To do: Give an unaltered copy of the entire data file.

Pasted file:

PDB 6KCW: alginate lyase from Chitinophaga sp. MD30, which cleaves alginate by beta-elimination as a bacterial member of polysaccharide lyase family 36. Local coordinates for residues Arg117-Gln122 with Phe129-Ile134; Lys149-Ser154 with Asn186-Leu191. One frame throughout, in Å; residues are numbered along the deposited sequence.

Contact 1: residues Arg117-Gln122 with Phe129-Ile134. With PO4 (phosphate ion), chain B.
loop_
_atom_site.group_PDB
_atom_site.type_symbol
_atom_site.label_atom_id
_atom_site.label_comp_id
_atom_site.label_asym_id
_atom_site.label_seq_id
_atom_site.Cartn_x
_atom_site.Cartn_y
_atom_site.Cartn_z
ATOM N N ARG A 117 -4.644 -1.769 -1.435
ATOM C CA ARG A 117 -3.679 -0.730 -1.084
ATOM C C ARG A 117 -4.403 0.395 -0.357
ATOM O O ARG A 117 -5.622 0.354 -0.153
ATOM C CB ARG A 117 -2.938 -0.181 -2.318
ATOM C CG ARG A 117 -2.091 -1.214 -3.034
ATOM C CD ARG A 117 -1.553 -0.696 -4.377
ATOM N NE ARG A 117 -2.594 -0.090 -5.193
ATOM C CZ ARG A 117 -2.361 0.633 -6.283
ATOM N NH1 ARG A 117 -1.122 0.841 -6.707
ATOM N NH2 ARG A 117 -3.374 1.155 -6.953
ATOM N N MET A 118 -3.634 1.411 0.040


PDB 6KCW: alginate lyase from Chitinophaga sp. MD30, which cleaves alginate by beta-elimination as a bacterial member of polysaccharide lyase family 36. Local coordinates for residues Arg117-Gln122 with Phe129-Ile134; Lys149-Ser154 with Asn186-Leu191. One frame throughout, in Å; residues are numbered along the deposited sequence.

Contact 1: residues Arg117-Gln122 with Phe129-Ile134. With PO4 (phosphate ion), chain B.
loop_
_atom_site.group_PDB
_atom_site.type_symbol
_atom_site.label_atom_id
_atom_site.label_comp_id
_atom_site.label_asym_id
_atom_site.label_seq_id
_atom_site.Cartn_x
_atom_site.Cartn_y
_atom_site.Cartn_z
ATOM N N ARG A 117 -4.644 -1.769 -1.435
ATOM C CA ARG A 117 -3.679 -0.730 -1.084
ATOM C C ARG A 117 -4.403 0.395 -0.357
ATOM O O ARG A 117 -5.622 0.354 -0.153
ATOM C CB ARG A 117 -2.938 -0.181 -2.318
ATOM C CG ARG A 117 -2.091 -1.214 -3.034
ATOM C CD ARG A 117 -1.553 -0.696 -4.377
ATOM N NE ARG A 117 -2.594 -0.090 -5.193
ATOM C CZ ARG A 117 -2.361 0.633 -6.283
ATOM N NH1 ARG A 117 -1.122 0.841 -6.707
ATOM N NH2 ARG A 117 -3.374 1.155 -6.953
ATOM N N MET A 118 -3.634 1.411 0.040